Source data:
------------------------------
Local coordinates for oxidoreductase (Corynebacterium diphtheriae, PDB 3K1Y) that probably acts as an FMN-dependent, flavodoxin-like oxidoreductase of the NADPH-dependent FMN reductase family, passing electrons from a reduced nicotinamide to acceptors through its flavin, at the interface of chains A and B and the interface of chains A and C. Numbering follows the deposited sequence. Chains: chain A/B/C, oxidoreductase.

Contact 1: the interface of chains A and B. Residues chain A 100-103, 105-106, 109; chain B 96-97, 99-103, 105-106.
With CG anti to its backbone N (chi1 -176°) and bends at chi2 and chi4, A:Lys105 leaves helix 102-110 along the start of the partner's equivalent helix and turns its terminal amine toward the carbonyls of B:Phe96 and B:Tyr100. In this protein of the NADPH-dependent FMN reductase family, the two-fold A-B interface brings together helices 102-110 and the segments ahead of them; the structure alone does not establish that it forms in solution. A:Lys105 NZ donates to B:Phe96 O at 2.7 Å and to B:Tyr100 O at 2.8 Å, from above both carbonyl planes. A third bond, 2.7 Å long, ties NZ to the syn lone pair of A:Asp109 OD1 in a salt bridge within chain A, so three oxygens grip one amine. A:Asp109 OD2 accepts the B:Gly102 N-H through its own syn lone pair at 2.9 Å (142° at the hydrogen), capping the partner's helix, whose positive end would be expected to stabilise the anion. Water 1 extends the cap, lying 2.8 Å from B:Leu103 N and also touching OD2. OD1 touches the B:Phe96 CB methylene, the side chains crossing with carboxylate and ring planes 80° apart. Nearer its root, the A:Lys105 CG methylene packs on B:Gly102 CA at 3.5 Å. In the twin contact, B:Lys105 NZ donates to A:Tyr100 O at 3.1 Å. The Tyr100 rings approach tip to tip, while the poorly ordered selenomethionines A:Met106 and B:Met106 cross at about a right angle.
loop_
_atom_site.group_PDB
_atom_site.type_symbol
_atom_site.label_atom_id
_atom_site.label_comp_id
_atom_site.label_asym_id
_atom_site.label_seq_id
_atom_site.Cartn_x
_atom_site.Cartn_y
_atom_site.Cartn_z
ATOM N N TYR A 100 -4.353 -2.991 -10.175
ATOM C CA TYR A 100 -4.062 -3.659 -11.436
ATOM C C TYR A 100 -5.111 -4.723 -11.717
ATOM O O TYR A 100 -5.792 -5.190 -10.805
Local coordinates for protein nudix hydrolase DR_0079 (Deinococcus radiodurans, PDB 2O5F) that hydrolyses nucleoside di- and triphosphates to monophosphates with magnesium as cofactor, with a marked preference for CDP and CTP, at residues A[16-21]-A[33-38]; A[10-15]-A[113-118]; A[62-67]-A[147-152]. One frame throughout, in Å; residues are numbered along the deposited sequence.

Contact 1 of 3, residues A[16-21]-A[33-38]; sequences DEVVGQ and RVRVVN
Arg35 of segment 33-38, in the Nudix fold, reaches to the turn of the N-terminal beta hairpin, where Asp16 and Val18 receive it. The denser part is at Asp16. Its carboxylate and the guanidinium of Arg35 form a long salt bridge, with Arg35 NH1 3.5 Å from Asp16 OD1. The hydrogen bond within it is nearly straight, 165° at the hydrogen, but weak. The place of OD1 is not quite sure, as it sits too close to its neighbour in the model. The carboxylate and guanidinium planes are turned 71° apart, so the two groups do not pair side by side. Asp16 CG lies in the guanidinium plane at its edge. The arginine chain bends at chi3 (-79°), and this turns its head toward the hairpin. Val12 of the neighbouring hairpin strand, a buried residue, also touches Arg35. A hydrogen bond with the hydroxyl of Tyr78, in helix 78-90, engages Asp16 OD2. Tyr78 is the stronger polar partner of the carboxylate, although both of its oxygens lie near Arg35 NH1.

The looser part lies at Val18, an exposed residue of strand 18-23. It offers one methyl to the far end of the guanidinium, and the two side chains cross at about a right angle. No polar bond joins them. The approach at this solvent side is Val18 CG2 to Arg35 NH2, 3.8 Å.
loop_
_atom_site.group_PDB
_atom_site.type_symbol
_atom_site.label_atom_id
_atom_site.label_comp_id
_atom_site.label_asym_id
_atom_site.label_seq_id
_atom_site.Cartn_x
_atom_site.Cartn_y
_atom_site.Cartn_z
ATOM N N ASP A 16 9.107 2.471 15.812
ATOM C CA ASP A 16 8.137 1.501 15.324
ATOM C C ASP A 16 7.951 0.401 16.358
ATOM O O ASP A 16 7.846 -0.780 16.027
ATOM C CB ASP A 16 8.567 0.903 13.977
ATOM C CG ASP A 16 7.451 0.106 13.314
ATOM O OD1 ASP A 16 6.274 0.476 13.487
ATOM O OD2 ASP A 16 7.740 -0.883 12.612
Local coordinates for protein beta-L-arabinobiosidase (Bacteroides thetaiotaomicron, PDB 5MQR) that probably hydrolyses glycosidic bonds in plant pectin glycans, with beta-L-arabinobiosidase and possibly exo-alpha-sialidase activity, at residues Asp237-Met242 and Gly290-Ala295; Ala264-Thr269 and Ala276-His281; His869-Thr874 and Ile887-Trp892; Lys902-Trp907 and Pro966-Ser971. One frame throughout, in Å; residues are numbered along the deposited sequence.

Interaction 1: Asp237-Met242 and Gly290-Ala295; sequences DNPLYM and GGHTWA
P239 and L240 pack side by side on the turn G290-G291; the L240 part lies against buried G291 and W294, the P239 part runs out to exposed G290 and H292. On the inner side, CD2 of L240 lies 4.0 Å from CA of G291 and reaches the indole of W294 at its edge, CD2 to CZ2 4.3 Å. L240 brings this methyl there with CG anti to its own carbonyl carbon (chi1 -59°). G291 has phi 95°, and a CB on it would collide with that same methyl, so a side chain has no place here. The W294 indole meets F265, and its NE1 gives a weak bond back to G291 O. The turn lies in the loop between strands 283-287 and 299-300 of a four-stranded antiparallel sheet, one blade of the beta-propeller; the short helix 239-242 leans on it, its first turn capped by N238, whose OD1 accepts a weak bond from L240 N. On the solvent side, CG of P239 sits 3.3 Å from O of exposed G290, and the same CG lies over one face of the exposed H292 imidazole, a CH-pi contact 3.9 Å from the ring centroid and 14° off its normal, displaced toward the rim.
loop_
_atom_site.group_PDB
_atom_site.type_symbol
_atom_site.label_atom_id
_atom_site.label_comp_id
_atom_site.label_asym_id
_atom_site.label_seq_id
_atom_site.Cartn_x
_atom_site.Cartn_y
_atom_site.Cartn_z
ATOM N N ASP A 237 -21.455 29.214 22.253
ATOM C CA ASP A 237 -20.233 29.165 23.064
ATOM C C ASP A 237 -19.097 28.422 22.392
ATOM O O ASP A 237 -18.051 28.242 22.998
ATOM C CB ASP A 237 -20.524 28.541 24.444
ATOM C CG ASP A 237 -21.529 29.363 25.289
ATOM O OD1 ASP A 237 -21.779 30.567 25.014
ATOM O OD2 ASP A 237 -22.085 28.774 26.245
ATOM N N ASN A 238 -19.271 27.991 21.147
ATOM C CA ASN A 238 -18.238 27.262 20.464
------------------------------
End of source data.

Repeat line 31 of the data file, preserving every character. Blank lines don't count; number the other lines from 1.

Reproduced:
_atom_site.Cartn_z